The Spaces Between 

I’ve been doing a lot of thinking about productivity and creative energy lately, partly inspired by a ReaderCon panel on parenting while writing, partly due to the actual fact of trying to parent a toddler while also not completely foregoing writing for the foreseeable future. The problem, you see, is time. I’d like to say discipline isn’t a factor, because if need be I can (and have even this year) managed to stick to word count goals fairly well (though the increasing infrequency of predictable naps has complicated that a bit–but bed times are stable). But I’m starting to question whether forcing myself to sit down everyday and hammer the keys for 500+ words is actually a productive process for me at this point.


I’m a believer in short bursts whenever possible, so ten, twenty, thirty minutes is as good as any for getting words down. But–as fundamental as it sounds–this complicated period has made me realize that just having time to put words on the page isn’t enough. While I’ve never been better at not procrastinating when I *do* have time, I’ve also recognized that just because I *can* put words down doesn’t mean I should. I need time to contemplate what I want to do, to steep in ideas I might like to pursue without feeling like I have to start them TODAY. I need time to read and fill my head with all the awesome creative fodder I need to have something worth saying that isn’t just a bad rehash of what’s already been said.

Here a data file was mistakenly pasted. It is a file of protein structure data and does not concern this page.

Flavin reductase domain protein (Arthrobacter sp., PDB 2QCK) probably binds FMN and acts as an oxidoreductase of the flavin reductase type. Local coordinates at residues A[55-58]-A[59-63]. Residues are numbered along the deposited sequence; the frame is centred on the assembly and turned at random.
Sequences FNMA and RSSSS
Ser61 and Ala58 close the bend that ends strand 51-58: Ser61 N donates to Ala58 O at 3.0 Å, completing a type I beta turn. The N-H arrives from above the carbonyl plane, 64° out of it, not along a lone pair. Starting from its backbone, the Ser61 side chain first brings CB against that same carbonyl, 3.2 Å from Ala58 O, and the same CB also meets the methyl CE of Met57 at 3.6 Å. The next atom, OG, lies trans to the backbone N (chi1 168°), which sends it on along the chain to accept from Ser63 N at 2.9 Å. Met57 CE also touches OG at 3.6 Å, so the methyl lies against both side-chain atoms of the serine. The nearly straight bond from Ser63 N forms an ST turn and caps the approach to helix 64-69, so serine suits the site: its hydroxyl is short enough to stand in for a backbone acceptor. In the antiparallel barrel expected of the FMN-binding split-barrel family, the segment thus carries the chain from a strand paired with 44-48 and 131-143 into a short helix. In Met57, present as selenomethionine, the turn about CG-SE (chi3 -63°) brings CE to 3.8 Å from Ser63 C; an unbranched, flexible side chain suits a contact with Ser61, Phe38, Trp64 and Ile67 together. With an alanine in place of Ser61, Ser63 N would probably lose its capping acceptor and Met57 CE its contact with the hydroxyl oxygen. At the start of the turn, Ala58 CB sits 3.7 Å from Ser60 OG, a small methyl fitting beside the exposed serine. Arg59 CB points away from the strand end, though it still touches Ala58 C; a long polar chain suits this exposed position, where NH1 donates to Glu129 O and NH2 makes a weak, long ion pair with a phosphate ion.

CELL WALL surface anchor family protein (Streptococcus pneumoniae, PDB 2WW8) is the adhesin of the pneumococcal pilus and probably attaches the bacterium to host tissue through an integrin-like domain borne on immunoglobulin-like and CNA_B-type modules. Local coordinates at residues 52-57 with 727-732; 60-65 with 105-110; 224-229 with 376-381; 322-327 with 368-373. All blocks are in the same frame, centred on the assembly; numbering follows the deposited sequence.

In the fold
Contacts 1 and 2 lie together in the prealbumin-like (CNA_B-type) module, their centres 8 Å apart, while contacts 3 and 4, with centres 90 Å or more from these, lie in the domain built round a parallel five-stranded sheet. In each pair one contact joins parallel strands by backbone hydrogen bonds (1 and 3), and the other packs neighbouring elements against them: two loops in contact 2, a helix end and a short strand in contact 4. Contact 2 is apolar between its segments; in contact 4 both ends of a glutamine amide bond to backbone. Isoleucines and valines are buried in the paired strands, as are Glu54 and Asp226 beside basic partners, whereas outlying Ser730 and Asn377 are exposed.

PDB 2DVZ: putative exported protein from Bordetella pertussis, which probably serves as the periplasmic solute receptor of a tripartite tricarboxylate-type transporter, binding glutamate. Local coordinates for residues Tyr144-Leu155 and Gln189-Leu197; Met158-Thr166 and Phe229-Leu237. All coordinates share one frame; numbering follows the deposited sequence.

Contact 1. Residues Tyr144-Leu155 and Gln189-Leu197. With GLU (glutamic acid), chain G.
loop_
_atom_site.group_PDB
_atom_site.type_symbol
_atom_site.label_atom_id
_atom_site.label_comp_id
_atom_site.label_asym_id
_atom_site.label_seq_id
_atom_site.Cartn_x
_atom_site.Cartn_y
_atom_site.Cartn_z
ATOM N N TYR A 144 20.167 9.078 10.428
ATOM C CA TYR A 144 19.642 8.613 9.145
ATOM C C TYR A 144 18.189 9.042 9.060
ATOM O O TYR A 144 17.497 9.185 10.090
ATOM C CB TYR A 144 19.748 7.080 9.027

And at the end of a long day, when I’ve been the sole caregiver for a very rambunctious, non-napping two year old, when I probably haven’t had much adult interaction besides at a cashier’s counter, sometimes I’m just too damn braindead to create. I can pretend I don’t need that recuperation time, but I really, really do.

So how does one who needs to produce at least a little work to keep from going mad (I’m one of those compulsive writers) get anything done without becoming so stressed out about all the work she’s *not* producing?

Lately, I’ve been indulging in letting go of the guilt. I don’t worry about writing every day, or every other day. I have no plan. I write when I can, and I don’t let myself stress if day after day goes by without a word planted on paper. And the surprising thing I’ve learned is this: I produce almost as much work not writing every day as I do when I’m actively battling to scrape fifteen minutes out of a hectic day. More surprising? I actually like what I’m writing better. The space between sessions has proven to be this fantastically fermenting mind-time, where ideas I literally can’t work on brew and percolate, becoming better ideas, all while gradually building pressure and the need to write X scene or X story. It’s been years since I felt so satisfied by writing.


Yet it’s funny, too, because when I look back on those halcyon days of youth when I remember how fun and exciting and wild and tumultuously emotional writing could be, and those stories I wrote during that time (flawed, though they were by inexperience but that had so much heart and passion), I realize I rarely wrote to a pre-defined schedule. Which makes me wonder if that’s why this loosey-goosey method feels like coming home. And that’s not to say that when I *do* have more time, I won’t aim for regularity again, because I’ve got this tiny little bureaucrat inside me that loves the idea of organization and carefully followed schedules (I’m practically in love with Haruki Murakami’s schedule of writing and exercise). But being open to change is maybe what this particular period of life is all about: no predictability, que sera, sera. It makes me kinder to myself, and that in and of itself is worth it.

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